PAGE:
- cracked, itching, or bleeding skin
- skin that is violet, dark brown, gray, or red, depending on a person’s natural skin color
- ridged, thickened nails
- silvery scales that burn and itch
A malfunctioning immune system can cause psoriasis. While blood cells attack bacteria and viruses in the body when they are functioning normally, they can attack skin cells when they malfunction.
This malfunction can cause the body to rapidly produce new skin cells, which pile on top of each other on the skin’s surface. This causes the change in skin color and the rashes and scales associated with psoriasis.
If a person has a close family member such as a sibling, parent, or grandparent with psoriasis, they are at a higher risk of developing the condition.
Certain things may trigger psoriasis, either as a flare-up in someone who has experienced it before, or for the first time. Common triggers include:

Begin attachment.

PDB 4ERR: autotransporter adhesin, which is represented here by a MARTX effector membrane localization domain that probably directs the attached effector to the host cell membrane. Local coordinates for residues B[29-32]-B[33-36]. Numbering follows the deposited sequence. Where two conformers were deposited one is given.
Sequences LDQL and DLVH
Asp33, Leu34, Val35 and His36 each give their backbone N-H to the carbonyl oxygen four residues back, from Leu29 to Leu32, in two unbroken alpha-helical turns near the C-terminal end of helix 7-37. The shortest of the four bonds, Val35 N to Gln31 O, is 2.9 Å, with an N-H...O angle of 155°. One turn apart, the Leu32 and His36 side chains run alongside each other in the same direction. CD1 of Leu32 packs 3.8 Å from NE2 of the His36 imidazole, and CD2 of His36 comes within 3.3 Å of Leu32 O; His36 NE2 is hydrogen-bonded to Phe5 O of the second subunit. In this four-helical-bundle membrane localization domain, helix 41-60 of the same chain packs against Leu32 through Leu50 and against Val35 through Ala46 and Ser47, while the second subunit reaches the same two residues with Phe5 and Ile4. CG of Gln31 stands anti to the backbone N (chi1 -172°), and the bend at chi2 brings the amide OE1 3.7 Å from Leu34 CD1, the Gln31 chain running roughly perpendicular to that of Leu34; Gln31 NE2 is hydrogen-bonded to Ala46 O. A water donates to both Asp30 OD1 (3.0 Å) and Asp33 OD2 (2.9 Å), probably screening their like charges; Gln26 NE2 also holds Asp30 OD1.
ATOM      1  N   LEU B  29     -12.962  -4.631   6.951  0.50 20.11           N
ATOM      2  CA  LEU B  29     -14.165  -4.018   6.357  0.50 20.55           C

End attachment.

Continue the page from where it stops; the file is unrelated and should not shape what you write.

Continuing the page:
A dermatologist or doctor can diagnose psoriasis by physically examining the skin, scalp, and nails for signs of the condition. They may also take a skin biopsy in order to closely examine the skin.
Psoriasis is a chronic autoimmune condition. A doctor or dermatologist can treat it using urea products such as those in a topical preparation, other topical medicines, prescription medicines, biologics, or phototherapy. Products containing urea can be effective for people with psoriasis.
The different types of psoriasis include plaque, inverse, guttate, pustular, and erythrodermic, with symptoms including inflamed, dry skin with red, dark brown, violet or gray patches, and silvery scales.
Psoriasis may be caused by a malfunction in the immune system, and a family history of the condition makes a person more likely to develop it themselves. Certain triggers may bring it on for the first time or cause it to flare. A doctor or dermatologist will diagnose psoriasis by examining the skin and possibly performing a biopsy on the skin.